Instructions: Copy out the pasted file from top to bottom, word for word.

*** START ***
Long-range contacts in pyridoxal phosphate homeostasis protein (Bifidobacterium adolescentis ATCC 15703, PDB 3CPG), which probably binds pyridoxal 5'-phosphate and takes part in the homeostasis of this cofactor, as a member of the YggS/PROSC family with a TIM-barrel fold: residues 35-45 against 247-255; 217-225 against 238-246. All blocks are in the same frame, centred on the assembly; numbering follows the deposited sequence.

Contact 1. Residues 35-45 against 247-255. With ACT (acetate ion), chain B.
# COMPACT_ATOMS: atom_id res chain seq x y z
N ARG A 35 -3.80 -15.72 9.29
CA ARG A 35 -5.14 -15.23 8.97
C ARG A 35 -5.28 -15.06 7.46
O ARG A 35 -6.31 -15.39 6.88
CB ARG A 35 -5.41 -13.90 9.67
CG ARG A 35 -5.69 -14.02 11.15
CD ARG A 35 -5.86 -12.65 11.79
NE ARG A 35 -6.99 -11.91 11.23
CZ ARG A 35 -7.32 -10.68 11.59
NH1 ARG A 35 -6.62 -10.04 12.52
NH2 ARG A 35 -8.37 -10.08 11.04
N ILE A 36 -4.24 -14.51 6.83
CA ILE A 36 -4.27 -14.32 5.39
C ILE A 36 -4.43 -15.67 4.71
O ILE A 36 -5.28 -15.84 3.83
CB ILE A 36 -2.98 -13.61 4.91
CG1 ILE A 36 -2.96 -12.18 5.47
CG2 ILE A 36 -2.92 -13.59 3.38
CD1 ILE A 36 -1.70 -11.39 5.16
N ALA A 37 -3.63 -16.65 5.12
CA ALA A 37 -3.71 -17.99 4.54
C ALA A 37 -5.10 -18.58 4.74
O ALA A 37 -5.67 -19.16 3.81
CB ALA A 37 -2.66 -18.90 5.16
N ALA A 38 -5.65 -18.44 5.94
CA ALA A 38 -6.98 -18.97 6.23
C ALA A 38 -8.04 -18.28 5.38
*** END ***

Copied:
Long-range contacts in pyridoxal phosphate homeostasis protein (Bifidobacterium adolescentis ATCC 15703, PDB 3CPG), which probably binds pyridoxal 5'-phosphate and takes part in the homeostasis of this cofactor, as a member of the YggS/PROSC family with a TIM-barrel fold: residues 35-45 against 247-255; 217-225 against 238-246. All blocks are in the same frame, centred on the assembly; numbering follows the deposited sequence.

Contact 1. Residues 35-45 against 247-255. With ACT (acetate ion), chain B.
# COMPACT_ATOMS: atom_id res chain seq x y z
N ARG A 35 -3.80 -15.72 9.29
CA ARG A 35 -5.14 -15.23 8.97
C ARG A 35 -5.28 -15.06 7.46
O ARG A 35 -6.31 -15.39 6.88
CB ARG A 35 -5.41 -13.90 9.67
CG ARG A 35 -5.69 -14.02 11.15
CD ARG A 35 -5.86 -12.65 11.79
NE ARG A 35 -6.99 -11.91 11.23
CZ ARG A 35 -7.32 -10.68 11.59
NH1 ARG A 35 -6.62 -10.04 12.52
NH2 ARG A 35 -8.37 -10.08 11.04
N ILE A 36 -4.24 -14.51 6.83
CA ILE A 36 -4.27 -14.32 5.39
C ILE A 36 -4.43 -15.67 4.71
O ILE A 36 -5.28 -15.84 3.83
CB ILE A 36 -2.98 -13.61 4.91
CG1 ILE A 36 -2.96 -12.18 5.47
CG2 ILE A 36 -2.92 -13.59 3.38
CD1 ILE A 36 -1.70 -11.39 5.16
N ALA A 37 -3.63 -16.65 5.12
CA ALA A 37 -3.71 -17.99 4.54
C ALA A 37 -5.10 -18.58 4.74
O ALA A 37 -5.67 -19.16 3.81
CB ALA A 37 -2.66 -18.90 5.16
N ALA A 38 -5.65 -18.44 5.94
CA ALA A 38 -6.98 -18.97 6.23
C ALA A 38 -8.04 -18.28 5.38